How to Cure a Hangover in 10 Simple Steps

There is no magic hangover cure, just ways to ease the pain

Illustration of man looking into mirror, with suggested hangover cures illustrated

The Spruce / Hugo Lin

The party last night was great, but this morning you're feeling it and paying the price. Your hangover is in full swing and all you want is a little relief. While there are things you can do to relieve the pain and get back on your feet, the best hangover cures are time and rest.

There were steps you could have taken last night to try and prevent this morning's pain, but it's too late for that. For now, the goal is to lessen the negative effects of alcohol. The nausea, weakness, and headache you're feeling will only go away if you try to counteract them in the most practical and healthiest ways. That includes rest to let your system recover, water to rehydrate your body, and some way to replenish the essential vitamins you lost.

Unfortunately, there is no one-size-fits-all hangover remedy because everyone's body is different. You will have to find what works best for you and it will likely be a combination of things.

No Magical Hangover Cure

First of all, it's important to remember that there is no magic solution to your problem. Many of those "hangover cures" you can pick up at the convenience store are practically worthless, so you might want to save your money. Some other hangover supplements may help you find relief, but it's important to do your research to ensure they're safe for you to use.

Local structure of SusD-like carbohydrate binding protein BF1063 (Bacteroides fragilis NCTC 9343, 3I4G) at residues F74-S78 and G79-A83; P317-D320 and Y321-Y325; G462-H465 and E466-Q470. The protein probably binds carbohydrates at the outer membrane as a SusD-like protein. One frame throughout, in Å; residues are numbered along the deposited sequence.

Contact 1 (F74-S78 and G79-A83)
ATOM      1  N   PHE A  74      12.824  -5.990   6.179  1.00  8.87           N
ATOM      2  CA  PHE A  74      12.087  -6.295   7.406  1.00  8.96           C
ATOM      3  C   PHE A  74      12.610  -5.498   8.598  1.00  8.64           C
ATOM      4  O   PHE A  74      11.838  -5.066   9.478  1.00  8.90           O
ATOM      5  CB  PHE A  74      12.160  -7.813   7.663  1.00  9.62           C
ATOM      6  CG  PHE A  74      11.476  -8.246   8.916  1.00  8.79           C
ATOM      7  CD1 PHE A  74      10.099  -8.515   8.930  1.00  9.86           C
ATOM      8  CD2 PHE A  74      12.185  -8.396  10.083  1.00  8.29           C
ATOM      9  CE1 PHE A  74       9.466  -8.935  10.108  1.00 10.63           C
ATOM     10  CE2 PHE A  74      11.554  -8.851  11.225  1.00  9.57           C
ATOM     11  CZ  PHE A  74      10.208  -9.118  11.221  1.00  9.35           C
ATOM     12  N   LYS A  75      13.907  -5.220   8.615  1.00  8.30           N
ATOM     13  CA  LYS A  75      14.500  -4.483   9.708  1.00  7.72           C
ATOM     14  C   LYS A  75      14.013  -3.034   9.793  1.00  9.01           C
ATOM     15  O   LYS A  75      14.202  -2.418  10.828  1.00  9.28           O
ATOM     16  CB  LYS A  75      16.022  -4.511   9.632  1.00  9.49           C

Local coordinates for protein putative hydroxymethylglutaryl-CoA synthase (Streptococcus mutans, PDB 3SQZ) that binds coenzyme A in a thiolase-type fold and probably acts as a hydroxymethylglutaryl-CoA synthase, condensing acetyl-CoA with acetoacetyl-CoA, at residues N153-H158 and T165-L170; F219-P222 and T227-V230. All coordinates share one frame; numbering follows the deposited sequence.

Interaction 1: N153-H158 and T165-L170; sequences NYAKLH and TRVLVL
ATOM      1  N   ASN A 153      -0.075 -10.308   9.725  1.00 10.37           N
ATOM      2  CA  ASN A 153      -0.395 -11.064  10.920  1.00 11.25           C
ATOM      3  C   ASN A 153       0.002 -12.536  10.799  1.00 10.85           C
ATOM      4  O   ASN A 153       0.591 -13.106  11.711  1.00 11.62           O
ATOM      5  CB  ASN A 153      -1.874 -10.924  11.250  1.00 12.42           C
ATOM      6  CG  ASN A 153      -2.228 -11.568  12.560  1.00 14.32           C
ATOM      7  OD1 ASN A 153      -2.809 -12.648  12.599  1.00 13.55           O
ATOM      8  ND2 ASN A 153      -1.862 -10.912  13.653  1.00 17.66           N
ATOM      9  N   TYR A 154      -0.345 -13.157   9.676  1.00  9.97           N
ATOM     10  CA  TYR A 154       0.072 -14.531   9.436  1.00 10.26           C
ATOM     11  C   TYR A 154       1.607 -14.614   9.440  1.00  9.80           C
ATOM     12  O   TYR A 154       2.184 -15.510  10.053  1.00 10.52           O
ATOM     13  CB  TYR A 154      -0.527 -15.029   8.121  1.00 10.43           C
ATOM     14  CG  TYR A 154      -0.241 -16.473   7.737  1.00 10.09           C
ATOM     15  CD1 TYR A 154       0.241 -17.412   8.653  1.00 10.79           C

Let's take a look at a few tried and true hangover cures that you can try. There are no gimmicks here, and you likely have everything you need.

1. Get Some Sleep

Rest is your best friend at this point because your body needs an opportunity to recover. Simply stay in bed as long as you can. Even an extra hour or two of sleep will help out tremendously.

If your hangover is really bad you might need to cancel whatever obligation you have this morning. Of course, that is not a recommendation to be irresponsible, but that's something you should have thought about last night! Whoever you need to call, you will likely sound so bad on the phone that they may just believe your excuse. (That's assuming they didn't see you at the bar last night—then this is a very bad idea.)

 2. Drink Water or Juice

Water is the first thing you should be drinking this morning. The alcohol you drank last night dehydrated your body and the best way to feel better is to rehydrate it. Have a glass right when you wake up and continue pouring yourself a fresh one over the next few hours. Just be sure not to overdo it because too much water can make you feel worse. Go slow, but keep the water flowing.

You can also replenish your body with fruit or vegetable juices. Alternating juice with water is one of the best things you can do for a hangover. The water rehydrates while the juice gives you much-needed vitamins. 


For a quick pick-me-up, add a little lemon juice to a cup of warm water. Add ginger if you have it to help with nausea. This is one of the easiest and most effective restorative drinks you can make. 

Yet another option is a rehydration beverage, including sports drinks such as Gatorade as well as products like Pedialyte. The potassium, sodium, and electrolytes included in many of these drinks are designed to speed up fluid absorption and that may help when you're hungover. There's no evidence that these actually work better than water or juice, though. If you have some in the refrigerator, it can be an alternative to juice, but don't rely on it.